Experiencing a fire in your home is something we all hope we never have to go through. The trauma and feelings of loss and despair that accompany such a disaster can be brutal and blinding, an unmerciful and shocking distraction from the many important decisions that now have to be made in order to recover quickly and to salvage as much as possible from the damage. At a time when you likely have never felt more lost or distraught, the situation demands more focus and calculated effort than ever before, and to put it mildly, it just doesn’t seem fair. It can be difficult to know where to start and what to do throughout the long road to recovery, and there are so many easy mistakes to be made along the way that it’s no wonder that most of our clients express feelings of confusion and despair during the initial phases. In 2011 alone, statistics showed nationwide damages resulting from residential fires in excess of 6.5 billion dollars, which is actually a low average in comparison to other years this decade. Having worked in the fire restoration field for several years, we know that the best we can do for our customers is to help them get through the loss as smoothly and as quickly as possible, despite feeling confused and torn between so many impending decisions. That is one of the many reasons why we’re here, and although we’ve touched on this subject before, it certainly bears repeating.
After experiencing a fire in your home, above all else, do no further harm to yourself or your family. For many, this is easier said than done, given the agony of knowing their prized belongings may now be exposed to the elements or the unsafe conditions of the acidic smoke and soot inside the home. Remember that your life and your health is more important than anything you own, and respect the instructions of the fire department and police officials regarding whether or not it’s safe for you to re-enter the building. In many cases, an investigation of the source and cause of the fire is required before anyone else is allowed on site, and failure to respect this policy can result in legal consequences and the surrendering of any rights to reimbursements from your insurance provider.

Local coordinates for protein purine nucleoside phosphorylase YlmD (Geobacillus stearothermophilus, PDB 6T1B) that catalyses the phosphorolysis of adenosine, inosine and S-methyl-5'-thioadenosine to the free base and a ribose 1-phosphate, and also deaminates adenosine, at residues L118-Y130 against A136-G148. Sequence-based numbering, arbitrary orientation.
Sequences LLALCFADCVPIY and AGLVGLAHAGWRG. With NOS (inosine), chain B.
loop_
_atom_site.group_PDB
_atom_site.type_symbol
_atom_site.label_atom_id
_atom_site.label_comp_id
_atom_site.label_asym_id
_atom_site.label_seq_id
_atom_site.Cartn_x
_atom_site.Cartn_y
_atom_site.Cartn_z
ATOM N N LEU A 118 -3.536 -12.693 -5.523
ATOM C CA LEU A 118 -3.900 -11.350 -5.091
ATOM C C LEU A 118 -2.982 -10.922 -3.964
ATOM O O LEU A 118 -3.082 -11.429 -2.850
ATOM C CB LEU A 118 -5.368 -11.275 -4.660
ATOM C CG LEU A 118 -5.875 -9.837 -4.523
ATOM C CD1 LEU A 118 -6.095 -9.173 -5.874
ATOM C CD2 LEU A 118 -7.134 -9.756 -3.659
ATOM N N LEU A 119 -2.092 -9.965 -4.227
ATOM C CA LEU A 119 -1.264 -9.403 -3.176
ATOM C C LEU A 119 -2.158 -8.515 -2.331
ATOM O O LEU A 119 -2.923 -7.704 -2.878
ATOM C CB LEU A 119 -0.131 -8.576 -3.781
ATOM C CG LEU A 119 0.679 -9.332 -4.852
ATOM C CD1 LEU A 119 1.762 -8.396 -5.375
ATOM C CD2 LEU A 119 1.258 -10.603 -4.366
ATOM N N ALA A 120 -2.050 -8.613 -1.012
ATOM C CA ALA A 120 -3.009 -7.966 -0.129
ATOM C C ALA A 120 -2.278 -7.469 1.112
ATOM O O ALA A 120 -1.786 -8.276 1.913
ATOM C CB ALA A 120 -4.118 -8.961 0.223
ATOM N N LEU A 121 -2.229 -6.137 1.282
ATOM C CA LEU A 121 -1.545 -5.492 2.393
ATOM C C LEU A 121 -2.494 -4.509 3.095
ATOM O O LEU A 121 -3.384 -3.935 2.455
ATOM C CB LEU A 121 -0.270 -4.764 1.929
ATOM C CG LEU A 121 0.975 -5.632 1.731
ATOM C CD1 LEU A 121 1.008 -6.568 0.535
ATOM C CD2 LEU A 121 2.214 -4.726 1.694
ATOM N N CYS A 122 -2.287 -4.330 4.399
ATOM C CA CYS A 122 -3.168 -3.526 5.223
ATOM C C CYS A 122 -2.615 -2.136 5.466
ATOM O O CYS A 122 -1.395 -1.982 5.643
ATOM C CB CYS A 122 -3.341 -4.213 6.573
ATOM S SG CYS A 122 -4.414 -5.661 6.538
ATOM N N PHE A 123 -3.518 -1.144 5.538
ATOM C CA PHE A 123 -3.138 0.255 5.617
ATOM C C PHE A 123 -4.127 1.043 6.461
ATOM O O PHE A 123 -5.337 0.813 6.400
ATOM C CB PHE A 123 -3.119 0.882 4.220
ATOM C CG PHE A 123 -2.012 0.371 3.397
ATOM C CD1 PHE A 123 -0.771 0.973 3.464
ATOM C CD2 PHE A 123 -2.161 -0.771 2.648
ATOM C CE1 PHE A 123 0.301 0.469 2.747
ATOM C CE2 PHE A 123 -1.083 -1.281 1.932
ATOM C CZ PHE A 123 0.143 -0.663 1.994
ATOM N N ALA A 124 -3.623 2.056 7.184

Once the site has been cleared for you to re-enter, remember to still take the necessary safety precautions. Wear a respirator if you will be inside any affected area for an extended period. Make sure you have contacted your insurance company as soon as possible and write down your claim number and any other pertinent information they give you. Follow your claim handler’s instructions. You may be advised not to touch or remove anything until the adjuster arrives, and if so, it’s in your best interest to follow those guidelines and take as many pictures as you can without disturbing anything. Start making lists of the contents you lost, and try to locate any receipts or important documents you’ll need throughout the course of your claim. The more information you have beforehand, the faster the claim will progress.
Next, it’s time to contact your local licensed fire restoration contractor. A reputable contractor should already have a working relationship with your insurance provider, and you should expect them to be in communication and cooperation with both of you regarding your shared interests in the home. The restorer and the adjuster should examine the home in its entirety, evaluating each of the contents and the structure itself to determine the scope of restoration and a detailed inventory report of items to be restored and those to be deemed as total loss or non- restorable items. Remember that each policy is different with specific policy limits and exclusions pertaining to total loss payouts, contents, temporary lodging, storage, etc. The more you educate yourself on your home insurance policy before disaster strikes, the better prepared and the less surprised you’ll be for what unfolds later.